Policy Documents

Where Did the Money Go? An Analysis of Spending and Revenue in Nebraska and Surrounding States, 2002-2008

Adam B. Summers, Leonard C. Gilroy and Lisa Snell –
July 1, 2010


The ongoing economic downturn has made life difficult for taxpayer, legislator, and bureaucrat alike. Those in the private sector have been adjusting to the new and ever-changing economic con-ditions for the past two and a half years, but government budgets, shielded somewhat from eco-nomic conditions (for a time, anyway) by political forces and interests, have been slower to adjust. This, accompanied by a lack of prudent fiscal planning and the apparent belief that the boom times would never end, has led states to spend beyond their means and made the ultimate correction more painful in the long run. We are now at that point of reckoning.

In order to determine where the money should go in the future, it is instructive to see where it has come from, and where it has gone in the recent past. Using U.S. Census data from 2002 through 2008, we looked at Nebraska’s spending and revenue growth and per capita data in a number of categories and compared them to national averages and the figures for surrounding states. Nebraska generally came in about the same or a little below the aggregate national aver-ages in the major spending and revenue categories (and a bit above the national average for general sales tax and corporate income tax revenue), although the national average tends to be skewed higher by the faster growing Southwestern states, large states such as Texas and Flor-ida, and bigger-spending Eastern states. Thus, we determined that it would be more illuminat-ing to measure Nebraska as compared to its neighboring states: Colorado, Iowa, Kansas, Mis-souri, South Dakota, and Wyoming.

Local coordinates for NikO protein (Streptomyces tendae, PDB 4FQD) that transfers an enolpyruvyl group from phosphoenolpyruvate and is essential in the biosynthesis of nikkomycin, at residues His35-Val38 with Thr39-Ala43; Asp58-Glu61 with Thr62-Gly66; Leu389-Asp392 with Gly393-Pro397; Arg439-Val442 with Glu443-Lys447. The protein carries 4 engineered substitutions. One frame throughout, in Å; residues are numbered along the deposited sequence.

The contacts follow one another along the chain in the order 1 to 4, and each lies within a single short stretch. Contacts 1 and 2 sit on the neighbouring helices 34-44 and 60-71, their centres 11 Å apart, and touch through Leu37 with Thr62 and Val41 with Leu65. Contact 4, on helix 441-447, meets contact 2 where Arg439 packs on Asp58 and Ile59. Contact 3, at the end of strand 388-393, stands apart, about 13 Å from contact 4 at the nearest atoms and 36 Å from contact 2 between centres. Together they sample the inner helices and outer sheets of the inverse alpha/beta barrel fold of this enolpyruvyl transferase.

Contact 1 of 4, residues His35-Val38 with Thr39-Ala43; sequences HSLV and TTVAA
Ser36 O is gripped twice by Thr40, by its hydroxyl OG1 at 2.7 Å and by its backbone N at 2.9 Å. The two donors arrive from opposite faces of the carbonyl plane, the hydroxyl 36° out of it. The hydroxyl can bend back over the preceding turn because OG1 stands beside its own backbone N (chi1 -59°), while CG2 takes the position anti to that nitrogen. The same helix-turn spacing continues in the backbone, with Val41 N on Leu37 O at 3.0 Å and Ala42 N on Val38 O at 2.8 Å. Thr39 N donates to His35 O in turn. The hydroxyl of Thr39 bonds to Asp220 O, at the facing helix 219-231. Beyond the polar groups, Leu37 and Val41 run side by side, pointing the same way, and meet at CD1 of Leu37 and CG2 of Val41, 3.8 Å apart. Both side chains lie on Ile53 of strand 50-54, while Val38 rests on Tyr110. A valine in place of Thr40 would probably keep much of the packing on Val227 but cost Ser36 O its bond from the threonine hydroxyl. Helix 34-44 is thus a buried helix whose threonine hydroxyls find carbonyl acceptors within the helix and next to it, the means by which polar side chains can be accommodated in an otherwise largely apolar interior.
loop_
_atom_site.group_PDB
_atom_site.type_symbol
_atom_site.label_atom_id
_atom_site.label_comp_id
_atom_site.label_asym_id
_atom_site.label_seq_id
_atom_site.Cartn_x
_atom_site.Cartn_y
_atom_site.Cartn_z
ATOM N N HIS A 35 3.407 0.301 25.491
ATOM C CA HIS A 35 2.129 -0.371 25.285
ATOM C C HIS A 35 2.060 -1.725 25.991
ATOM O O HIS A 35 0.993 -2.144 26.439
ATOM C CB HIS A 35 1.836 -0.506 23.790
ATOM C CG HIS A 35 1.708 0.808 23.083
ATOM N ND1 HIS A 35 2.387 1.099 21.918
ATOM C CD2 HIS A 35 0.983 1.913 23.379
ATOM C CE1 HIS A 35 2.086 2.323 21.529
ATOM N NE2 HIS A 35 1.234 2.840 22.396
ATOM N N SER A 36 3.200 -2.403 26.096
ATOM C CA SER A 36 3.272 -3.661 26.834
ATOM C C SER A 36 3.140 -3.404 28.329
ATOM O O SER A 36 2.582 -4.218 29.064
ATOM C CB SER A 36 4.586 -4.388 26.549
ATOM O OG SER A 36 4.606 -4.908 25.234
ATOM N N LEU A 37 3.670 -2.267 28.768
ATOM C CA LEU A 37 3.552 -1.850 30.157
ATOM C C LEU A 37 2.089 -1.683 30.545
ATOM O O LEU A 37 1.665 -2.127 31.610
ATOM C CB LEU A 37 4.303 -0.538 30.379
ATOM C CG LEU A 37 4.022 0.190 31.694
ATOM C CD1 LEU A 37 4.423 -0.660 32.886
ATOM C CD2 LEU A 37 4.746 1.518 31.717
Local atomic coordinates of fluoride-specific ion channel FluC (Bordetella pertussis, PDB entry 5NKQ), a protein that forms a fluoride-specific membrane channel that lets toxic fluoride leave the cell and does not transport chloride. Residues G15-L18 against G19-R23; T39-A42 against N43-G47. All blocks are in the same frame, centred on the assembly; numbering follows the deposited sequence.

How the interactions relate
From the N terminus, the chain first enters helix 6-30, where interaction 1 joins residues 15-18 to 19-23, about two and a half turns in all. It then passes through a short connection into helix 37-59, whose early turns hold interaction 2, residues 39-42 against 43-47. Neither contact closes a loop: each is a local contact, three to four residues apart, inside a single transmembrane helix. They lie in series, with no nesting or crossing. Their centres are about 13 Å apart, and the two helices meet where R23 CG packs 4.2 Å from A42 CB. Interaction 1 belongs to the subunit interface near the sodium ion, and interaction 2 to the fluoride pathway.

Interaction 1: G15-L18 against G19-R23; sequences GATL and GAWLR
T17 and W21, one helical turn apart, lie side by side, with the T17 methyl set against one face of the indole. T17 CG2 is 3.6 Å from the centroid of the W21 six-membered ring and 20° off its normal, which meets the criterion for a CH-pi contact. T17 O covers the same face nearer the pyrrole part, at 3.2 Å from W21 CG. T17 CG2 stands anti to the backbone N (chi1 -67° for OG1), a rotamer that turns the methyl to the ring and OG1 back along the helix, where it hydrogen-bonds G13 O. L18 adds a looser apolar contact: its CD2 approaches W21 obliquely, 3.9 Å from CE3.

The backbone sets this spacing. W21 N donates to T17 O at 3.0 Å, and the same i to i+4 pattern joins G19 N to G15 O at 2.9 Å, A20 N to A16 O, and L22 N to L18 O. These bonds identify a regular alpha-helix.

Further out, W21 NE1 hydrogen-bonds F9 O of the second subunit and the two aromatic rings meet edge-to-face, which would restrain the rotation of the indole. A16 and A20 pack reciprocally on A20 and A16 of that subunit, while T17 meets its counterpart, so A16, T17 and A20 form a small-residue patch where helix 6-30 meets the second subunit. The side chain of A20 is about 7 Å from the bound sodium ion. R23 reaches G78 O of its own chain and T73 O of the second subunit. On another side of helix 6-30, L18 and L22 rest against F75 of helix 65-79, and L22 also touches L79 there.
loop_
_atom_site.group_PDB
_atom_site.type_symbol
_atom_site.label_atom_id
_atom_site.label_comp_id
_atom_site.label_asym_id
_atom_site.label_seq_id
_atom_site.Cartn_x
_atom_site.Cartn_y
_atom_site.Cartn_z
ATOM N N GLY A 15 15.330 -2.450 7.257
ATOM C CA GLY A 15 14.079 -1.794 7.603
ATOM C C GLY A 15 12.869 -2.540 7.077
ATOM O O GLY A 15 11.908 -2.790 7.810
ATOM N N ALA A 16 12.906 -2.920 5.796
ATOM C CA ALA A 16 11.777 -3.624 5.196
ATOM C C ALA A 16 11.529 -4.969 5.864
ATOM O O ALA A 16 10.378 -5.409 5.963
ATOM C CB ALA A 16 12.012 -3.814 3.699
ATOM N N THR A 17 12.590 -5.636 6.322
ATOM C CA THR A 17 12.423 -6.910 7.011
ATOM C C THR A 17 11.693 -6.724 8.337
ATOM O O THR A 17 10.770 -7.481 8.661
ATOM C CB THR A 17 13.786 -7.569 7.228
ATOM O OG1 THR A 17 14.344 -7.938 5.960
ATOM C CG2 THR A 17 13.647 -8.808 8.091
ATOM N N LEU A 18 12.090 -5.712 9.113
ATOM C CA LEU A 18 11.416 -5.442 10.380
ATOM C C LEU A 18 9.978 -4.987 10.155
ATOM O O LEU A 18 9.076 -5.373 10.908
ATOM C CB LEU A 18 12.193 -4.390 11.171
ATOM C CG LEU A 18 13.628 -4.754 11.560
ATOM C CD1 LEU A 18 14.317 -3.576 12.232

Compared to its border states, Nebraska’s spending and revenue performance during the pe-riod is somewhat of a mixed bag. Nebraska generally did better than some states, such as higher-spending Wyoming and Kansas, but not as good as others, such as Colorado and Mis-souri. Thus, Nebraska has not been as profligate as some of its neighbors, but neither has it been as thrifty as others. As such, it has not been able to escape, or more greatly soften, the blow of the effects of the recession.

Between 2002 and 2008, revenue actually increased significantly. Nebraska’s total revenue in-creased 40 percent, a little lower than the aggregate increase of all states (48 percent) but squarely in the middle range of its bordering states. Its total tax revenue increased 41 percent, slightly below the aggregate increase of all states (46 percent) but ahead of all neighboring states except Wyoming and Kansas in terms of both the increase in revenue and 2008 revenue per capita.